Losing his 1990 bid for re-election in his northeastern Baltimore County Council district by 529 votes to a 28-year-old political upstart was bad enough.
But when the former councilman, William R. Evans, began getting complaints from his in-laws about being solicited for contributions by Mr. Evans' Republican successor, he decided to take action.
And so came the three-paragraph letter that Mr. Evans, a lawyer, sent to "The Honorable William A. Howard 4th, R.6th," this month:
"It is obvious that you have taken their [Evans' contributors] names from my annual disclosure statements.
"It is . . . appalling to me that you find it necessary to solicit financial contributions from people who are complete strangers to you.
"I urge you to cease this activity immediately."
Mr. Evans' letter characterized Mr. Howards' fund-raising methods as "insensitive."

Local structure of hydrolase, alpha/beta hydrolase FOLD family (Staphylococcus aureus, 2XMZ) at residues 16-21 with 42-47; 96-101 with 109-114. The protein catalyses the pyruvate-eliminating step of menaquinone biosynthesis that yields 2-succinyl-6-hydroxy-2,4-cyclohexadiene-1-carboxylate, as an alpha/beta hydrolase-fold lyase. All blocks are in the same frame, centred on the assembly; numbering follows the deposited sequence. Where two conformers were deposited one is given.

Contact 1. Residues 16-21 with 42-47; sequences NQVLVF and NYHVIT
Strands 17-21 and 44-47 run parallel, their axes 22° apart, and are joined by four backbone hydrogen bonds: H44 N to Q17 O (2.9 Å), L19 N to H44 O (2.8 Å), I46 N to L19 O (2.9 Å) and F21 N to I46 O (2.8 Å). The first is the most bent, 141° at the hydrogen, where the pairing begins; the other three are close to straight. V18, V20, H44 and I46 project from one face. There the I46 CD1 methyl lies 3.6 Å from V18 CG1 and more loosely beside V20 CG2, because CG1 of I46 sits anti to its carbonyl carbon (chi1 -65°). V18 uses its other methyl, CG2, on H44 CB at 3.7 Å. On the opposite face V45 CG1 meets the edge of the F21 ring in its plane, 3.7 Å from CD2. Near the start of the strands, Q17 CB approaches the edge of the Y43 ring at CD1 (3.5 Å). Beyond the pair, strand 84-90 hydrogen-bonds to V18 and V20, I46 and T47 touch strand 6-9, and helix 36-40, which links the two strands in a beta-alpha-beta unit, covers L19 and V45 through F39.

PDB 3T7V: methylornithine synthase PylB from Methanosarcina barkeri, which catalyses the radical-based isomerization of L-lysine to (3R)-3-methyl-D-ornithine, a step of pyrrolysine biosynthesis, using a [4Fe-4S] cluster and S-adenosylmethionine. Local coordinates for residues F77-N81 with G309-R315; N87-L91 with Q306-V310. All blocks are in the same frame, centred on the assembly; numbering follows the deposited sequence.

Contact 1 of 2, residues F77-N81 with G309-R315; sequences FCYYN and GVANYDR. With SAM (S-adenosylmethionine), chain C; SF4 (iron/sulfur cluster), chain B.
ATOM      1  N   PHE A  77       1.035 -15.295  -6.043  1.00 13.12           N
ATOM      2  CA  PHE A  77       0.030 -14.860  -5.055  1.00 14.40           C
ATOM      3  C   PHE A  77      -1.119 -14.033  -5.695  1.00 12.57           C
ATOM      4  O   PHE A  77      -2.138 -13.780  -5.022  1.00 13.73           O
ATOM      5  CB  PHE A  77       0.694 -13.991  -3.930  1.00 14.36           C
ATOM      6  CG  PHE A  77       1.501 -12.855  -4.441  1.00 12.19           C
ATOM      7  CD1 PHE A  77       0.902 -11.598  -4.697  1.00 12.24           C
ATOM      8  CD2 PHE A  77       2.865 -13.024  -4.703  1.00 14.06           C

Yesterday, he added, "People should develop their own contributors."
Mr. Evans complained that Mr. Howard solicited money from his brother- and sister-in-law and his personal friends.
His sister-in-law, Janet Potler, who lives in Baltimore, said she was "really disgusted" by Mr. Howard's request for money, noting that she cannot vote in the county anyway and that she made contributions to Mr. Evans only because he is a relative and "a good man."
Mr. Howard admitted that he copied Mr. Evans' list of contributors and tried to sell $25 tickets to his March 31 fund-raiser to those on the roster.
But, he said, "it's not an uncommon practice."
"It's a public list," he said. Mr. Howard added that if Mr. Evans had called him, he would have dropped the former councilman's relatives from his mailing list.
Mr. Evans' response, he charged, is "sour grapes."